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|Councilmember Harold Brizill
A BILL IN THE COUNCIL OF THE DISTRICT OF COLUMBIA
To establish a curfew for juveniles 17 years of age and under in the District of Columbia, to provide for parental responsibility for implementation of the act, and to provide for exceptions to the act and amend the District of Columbia Traffic Act of 1925 to impose driving restrictions on minors.
BE IT ENACTED BY THE COUNCIL OF THE DISTRICT OF COLUMBIA, That this act may be cited as the Juvenile Curfew Act of 1995
(a) The Council of the District of Columbia (Council) has determined that there has been an increase in juvenile violence, juvenile gang activity, and crime by persons under the age of 17 years in the District of Columbia.
(b) The Council has determined that persons age 17 years and under are particularly susceptible, because of their lack of maturity and experience, to participate in unlawful and gang-related activities and to be the victims of older perpetrators of crime.
(c) The Council has an obligation to provide for the protection of minors from each other and from other persons, for the enforcement of parental control over, and responsibility for, children, for the protection of the general public, and for the reductions of the incidence of juvenile criminal activities.
(d) The Council has determined that a curfew for those aged 17 years and under will be in the interest of the public health, safety, and general welfare and will help to attain these objectives and to diminish the undesirable impact of this conduct on the citizens of the District of Columbia.
(e) The Council determines that passage of a curfew law will protect the welfare of minors by:
For the purposes of this act, the term:
(1) Curfew hours means from 11 :00 p.m. on any Sunday, Monday, Tuesday, Wednesday, or Thursday, until 6:00 a.m. on the following day and from 12:01 a.m. until 6:00 a.m. on any Saturday or Sunday.
(2) Emergency means an unforeseen combination of circumstances or the resulting state that calls for immediate action. The term emergency includes, but is not limited to, a fire, a natural disaster, an automobile accident, or any situation that requires immediate action to prevent serious bodily injury or loss of life.
(3) Establishment means any privately-owned place of business operated for a profit to which the public is invited, including, but not limited to, any place of amusement or entertainment.
(4) Guardian means a person who, under court order, is the guardian of the person of a minor or a public or private agency with whom a minor has been placed by a court.
(5) Minor means any person under the age of 17 years, but does not include a judicially emancipated minor or a married minor.
(6) Narcotic trafficking means the act of engaging in any prohibited activity related to narcotic drugs or controlled substances as defined in the District of Columbia Uniform Controlled Substances Act of 1981, effective August 5, 1981 (D.C. Law 4-29; D.C. Code §33-501 et seq.).
(7) Operator means any individual, firm, association, partnership, or corporation that operates, manages, or conducts any establishment. The term operator includes the members or partners of an association or partnership and the officers of a corporation.
(8) Parent means a natural parent, adoptive parent, or step-parent, or any person who has legal custody by court order or marriage.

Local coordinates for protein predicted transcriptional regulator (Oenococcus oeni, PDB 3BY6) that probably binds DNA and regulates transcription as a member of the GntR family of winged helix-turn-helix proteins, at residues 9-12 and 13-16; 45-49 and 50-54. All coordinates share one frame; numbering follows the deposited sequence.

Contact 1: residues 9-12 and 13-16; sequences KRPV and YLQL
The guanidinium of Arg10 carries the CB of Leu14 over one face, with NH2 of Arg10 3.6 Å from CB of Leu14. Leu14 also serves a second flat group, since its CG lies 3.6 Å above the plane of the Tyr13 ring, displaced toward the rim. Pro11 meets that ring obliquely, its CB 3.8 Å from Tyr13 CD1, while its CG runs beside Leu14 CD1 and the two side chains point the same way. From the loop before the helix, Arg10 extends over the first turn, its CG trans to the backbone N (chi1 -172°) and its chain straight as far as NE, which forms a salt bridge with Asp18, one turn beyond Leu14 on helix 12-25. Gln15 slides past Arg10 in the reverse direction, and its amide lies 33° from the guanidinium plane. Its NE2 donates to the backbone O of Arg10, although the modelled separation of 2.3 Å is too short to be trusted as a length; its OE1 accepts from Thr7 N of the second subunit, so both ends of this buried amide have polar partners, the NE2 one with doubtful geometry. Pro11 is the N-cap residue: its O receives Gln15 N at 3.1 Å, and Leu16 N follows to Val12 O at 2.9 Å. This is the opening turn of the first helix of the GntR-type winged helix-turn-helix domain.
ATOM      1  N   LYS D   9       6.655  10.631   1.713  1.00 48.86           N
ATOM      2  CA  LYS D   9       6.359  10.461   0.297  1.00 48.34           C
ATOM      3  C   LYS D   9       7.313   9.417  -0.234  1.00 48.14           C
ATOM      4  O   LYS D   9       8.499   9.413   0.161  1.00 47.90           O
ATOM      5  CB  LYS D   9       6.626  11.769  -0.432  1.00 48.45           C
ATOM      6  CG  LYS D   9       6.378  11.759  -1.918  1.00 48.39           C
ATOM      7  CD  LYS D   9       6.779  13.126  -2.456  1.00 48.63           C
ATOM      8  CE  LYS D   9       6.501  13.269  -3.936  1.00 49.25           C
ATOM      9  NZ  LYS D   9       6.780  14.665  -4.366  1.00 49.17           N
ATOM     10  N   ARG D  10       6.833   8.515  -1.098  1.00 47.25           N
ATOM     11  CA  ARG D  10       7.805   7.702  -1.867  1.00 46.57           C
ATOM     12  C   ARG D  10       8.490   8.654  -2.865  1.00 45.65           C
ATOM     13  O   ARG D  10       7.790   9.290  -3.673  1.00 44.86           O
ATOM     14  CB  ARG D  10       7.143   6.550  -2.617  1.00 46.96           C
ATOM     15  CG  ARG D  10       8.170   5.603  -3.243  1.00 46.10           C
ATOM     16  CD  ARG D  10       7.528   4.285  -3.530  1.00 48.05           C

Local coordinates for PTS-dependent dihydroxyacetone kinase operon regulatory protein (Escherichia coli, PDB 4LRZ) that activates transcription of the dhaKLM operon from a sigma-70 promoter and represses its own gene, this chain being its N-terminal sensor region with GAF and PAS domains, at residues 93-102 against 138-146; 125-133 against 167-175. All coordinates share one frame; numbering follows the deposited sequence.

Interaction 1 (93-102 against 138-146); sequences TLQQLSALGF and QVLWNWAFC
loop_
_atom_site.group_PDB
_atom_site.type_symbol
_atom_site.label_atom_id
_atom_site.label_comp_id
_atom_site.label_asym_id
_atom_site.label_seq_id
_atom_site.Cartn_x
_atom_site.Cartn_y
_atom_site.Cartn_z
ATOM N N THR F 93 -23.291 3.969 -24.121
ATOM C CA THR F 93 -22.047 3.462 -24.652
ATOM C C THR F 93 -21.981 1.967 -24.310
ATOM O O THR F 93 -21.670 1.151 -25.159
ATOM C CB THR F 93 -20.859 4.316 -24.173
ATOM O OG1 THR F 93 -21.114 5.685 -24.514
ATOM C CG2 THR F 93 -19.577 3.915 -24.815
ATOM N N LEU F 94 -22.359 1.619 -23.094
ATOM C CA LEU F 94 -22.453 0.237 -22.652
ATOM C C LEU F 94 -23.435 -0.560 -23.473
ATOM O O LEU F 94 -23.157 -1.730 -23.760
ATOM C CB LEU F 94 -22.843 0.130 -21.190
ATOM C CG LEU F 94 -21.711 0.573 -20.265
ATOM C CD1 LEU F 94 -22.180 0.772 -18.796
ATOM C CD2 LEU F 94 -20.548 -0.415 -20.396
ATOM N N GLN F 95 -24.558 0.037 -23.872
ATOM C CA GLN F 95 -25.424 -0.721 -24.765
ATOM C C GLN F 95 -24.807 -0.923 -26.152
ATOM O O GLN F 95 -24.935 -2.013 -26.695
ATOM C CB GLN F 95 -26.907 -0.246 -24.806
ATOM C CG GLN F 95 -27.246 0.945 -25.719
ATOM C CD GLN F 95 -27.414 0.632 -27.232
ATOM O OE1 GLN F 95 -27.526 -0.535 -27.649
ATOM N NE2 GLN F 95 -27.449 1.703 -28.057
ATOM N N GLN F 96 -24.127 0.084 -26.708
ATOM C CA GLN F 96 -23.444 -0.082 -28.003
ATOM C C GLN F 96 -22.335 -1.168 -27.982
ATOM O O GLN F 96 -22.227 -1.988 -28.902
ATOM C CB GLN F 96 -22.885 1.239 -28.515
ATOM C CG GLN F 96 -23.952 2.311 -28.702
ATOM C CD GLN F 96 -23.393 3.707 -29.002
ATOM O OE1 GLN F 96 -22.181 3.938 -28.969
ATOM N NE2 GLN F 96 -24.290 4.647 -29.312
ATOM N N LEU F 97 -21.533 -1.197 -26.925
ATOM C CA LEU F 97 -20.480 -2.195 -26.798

(9) Public place means any place to which the public, or a substantial group of the public, has access, and includes, but is not limited to, streets, highways, and the common areas of schools, hospitals, apartment houses, office buildings, transport facilities, and shops.
(10) Remain means to linger or stay or fail to leave the premises when requested to do so by a police officer or the owner, operator or other person in control of the premises.
(11) Serious bodily injury means bodily injury that creates a substantial risk or death or that causes death, serious permanent disfigurement, or protracted loss or impairment of the function of any bodily member or organ.
Sec. 4. Curfew authority; defenses; enforcement and penalties.
(a)(1) A minor commits an offense if he or she remains in any public place or on the premises of any establishment within the District of Columbia during curfew hours.
(b)(1) It is a defense to adjudication under this act that the minor was:
(d)(1) Any adult who violates a provision of this act is guilty of a separate offense for each day, or part of a day, during which the violation is committed, continued, or permitted. Each offense, upon conviction, is punishable by a fine not to exceed $500 or community service.
(e)(1) The Mayor shall report to the Council, not less than 90 days prior to the expiration of this act, on the curfews effectiveness and shall recommend that the curfew either be continued or discontinued.
Sec. 5. Driving restrictions for minors.
Section 7 of the District of Columbia Traffic Act of 1925, approved March 3, 1925 (43 Stat. 1121; D.C. Code §40-301), is amended by adding a new subsection (g) to read as follows:
(a) This act shall take effect following approval by the Mayor (or in the event of veto by the Mayor, action by the Council to override the veto), approval by the Financial Responsibility and Management Assistance Authority as provided in section 203(a) of the District of Columbia Financial Responsibility and Management Assistance Act of 1995, approved April 17, 1995 (109 Stat. 116; D.C. Code 47-392.3(a)), a 30-day period of Congressional review as provided in section 602(c)(1) of the District of Columbia Self-Government and Governmental Reorganization Act, approved December 24, 1973 (87 Stat. 813; 233(c)(1)), and publication in the District of Columbia Register.
(b) This act shall expire 2 years after its effective date.
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